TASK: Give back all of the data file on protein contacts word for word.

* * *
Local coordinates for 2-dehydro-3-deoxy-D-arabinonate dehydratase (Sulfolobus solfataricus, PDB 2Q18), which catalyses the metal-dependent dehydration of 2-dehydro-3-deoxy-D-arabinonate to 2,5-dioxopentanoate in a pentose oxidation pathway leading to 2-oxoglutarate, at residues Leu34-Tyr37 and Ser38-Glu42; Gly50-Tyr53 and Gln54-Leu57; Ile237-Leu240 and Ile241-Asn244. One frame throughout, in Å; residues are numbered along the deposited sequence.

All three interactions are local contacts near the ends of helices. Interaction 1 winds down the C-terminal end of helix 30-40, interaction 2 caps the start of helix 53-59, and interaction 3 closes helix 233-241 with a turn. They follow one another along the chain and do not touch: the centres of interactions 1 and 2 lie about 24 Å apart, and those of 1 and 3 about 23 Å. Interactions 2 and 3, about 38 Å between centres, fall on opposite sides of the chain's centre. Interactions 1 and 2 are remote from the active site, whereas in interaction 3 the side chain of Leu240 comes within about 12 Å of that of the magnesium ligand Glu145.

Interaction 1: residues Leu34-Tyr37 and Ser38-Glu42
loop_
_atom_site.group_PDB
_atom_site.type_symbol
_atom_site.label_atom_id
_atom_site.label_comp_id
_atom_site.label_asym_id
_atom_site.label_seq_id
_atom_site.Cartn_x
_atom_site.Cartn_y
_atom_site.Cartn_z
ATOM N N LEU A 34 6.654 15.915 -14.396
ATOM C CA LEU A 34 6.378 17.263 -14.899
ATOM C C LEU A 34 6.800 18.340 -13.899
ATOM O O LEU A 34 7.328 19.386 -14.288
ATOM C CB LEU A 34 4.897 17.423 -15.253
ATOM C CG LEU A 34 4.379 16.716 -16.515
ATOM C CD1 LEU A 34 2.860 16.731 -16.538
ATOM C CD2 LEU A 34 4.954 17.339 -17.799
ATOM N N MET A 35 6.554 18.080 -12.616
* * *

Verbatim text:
Local coordinates for 2-dehydro-3-deoxy-D-arabinonate dehydratase (Sulfolobus solfataricus, PDB 2Q18), which catalyses the metal-dependent dehydration of 2-dehydro-3-deoxy-D-arabinonate to 2,5-dioxopentanoate in a pentose oxidation pathway leading to 2-oxoglutarate, at residues Leu34-Tyr37 and Ser38-Glu42; Gly50-Tyr53 and Gln54-Leu57; Ile237-Leu240 and Ile241-Asn244. One frame throughout, in Å; residues are numbered along the deposited sequence.

All three interactions are local contacts near the ends of helices. Interaction 1 winds down the C-terminal end of helix 30-40, interaction 2 caps the start of helix 53-59, and interaction 3 closes helix 233-241 with a turn. They follow one another along the chain and do not touch: the centres of interactions 1 and 2 lie about 24 Å apart, and those of 1 and 3 about 23 Å. Interactions 2 and 3, about 38 Å between centres, fall on opposite sides of the chain's centre. Interactions 1 and 2 are remote from the active site, whereas in interaction 3 the side chain of Leu240 comes within about 12 Å of that of the magnesium ligand Glu145.

Interaction 1: residues Leu34-Tyr37 and Ser38-Glu42
loop_
_atom_site.group_PDB
_atom_site.type_symbol
_atom_site.label_atom_id
_atom_site.label_comp_id
_atom_site.label_asym_id
_atom_site.label_seq_id
_atom_site.Cartn_x
_atom_site.Cartn_y
_atom_site.Cartn_z
ATOM N N LEU A 34 6.654 15.915 -14.396
ATOM C CA LEU A 34 6.378 17.263 -14.899
ATOM C C LEU A 34 6.800 18.340 -13.899
ATOM O O LEU A 34 7.328 19.386 -14.288
ATOM C CB LEU A 34 4.897 17.423 -15.253
ATOM C CG LEU A 34 4.379 16.716 -16.515
ATOM C CD1 LEU A 34 2.860 16.731 -16.538
ATOM C CD2 LEU A 34 4.954 17.339 -17.799
ATOM N N MET A 35 6.554 18.080 -12.616